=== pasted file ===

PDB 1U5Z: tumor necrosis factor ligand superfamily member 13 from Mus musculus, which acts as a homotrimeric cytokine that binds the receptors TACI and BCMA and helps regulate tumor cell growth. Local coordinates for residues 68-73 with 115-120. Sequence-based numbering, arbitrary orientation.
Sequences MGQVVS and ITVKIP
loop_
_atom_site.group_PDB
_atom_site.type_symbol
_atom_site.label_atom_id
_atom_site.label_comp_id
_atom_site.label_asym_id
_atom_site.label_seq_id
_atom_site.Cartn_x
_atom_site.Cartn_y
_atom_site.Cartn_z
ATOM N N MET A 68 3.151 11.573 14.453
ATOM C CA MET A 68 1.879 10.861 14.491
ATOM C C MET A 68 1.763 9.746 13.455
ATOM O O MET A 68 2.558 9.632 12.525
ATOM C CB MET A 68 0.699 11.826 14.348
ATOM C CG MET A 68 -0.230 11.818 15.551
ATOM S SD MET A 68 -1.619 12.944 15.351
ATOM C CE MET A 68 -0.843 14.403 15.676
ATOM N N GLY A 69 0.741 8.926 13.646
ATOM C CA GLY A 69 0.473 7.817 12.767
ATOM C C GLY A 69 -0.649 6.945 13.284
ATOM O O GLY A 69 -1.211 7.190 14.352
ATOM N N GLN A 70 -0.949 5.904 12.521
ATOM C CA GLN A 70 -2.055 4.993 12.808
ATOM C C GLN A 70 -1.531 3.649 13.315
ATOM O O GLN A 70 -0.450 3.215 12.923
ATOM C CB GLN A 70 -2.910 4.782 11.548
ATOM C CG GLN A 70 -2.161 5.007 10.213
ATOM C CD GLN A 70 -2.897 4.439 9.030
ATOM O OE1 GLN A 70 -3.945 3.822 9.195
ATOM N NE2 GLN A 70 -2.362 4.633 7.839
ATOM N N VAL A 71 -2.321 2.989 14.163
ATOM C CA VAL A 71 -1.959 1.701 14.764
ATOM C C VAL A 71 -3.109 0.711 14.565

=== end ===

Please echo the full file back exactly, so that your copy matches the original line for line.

PDB 1U5Z: tumor necrosis factor ligand superfamily member 13 from Mus musculus, which acts as a homotrimeric cytokine that binds the receptors TACI and BCMA and helps regulate tumor cell growth. Local coordinates for residues 68-73 with 115-120. Sequence-based numbering, arbitrary orientation.
Sequences MGQVVS and ITVKIP
loop_
_atom_site.group_PDB
_atom_site.type_symbol
_atom_site.label_atom_id
_atom_site.label_comp_id
_atom_site.label_asym_id
_atom_site.label_seq_id
_atom_site.Cartn_x
_atom_site.Cartn_y
_atom_site.Cartn_z
ATOM N N MET A 68 3.151 11.573 14.453
ATOM C CA MET A 68 1.879 10.861 14.491
ATOM C C MET A 68 1.763 9.746 13.455
ATOM O O MET A 68 2.558 9.632 12.525
ATOM C CB MET A 68 0.699 11.826 14.348
ATOM C CG MET A 68 -0.230 11.818 15.551
ATOM S SD MET A 68 -1.619 12.944 15.351
ATOM C CE MET A 68 -0.843 14.403 15.676
ATOM N N GLY A 69 0.741 8.926 13.646
ATOM C CA GLY A 69 0.473 7.817 12.767
ATOM C C GLY A 69 -0.649 6.945 13.284
ATOM O O GLY A 69 -1.211 7.190 14.352
ATOM N N GLN A 70 -0.949 5.904 12.521
ATOM C CA GLN A 70 -2.055 4.993 12.808
ATOM C C GLN A 70 -1.531 3.649 13.315
ATOM O O GLN A 70 -0.450 3.215 12.923
ATOM C CB GLN A 70 -2.910 4.782 11.548
ATOM C CG GLN A 70 -2.161 5.007 10.213
ATOM C CD GLN A 70 -2.897 4.439 9.030
ATOM O OE1 GLN A 70 -3.945 3.822 9.195
ATOM N NE2 GLN A 70 -2.362 4.633 7.839
ATOM N N VAL A 71 -2.321 2.989 14.163
ATOM C CA VAL A 71 -1.959 1.701 14.764
ATOM C C VAL A 71 -3.109 0.711 14.565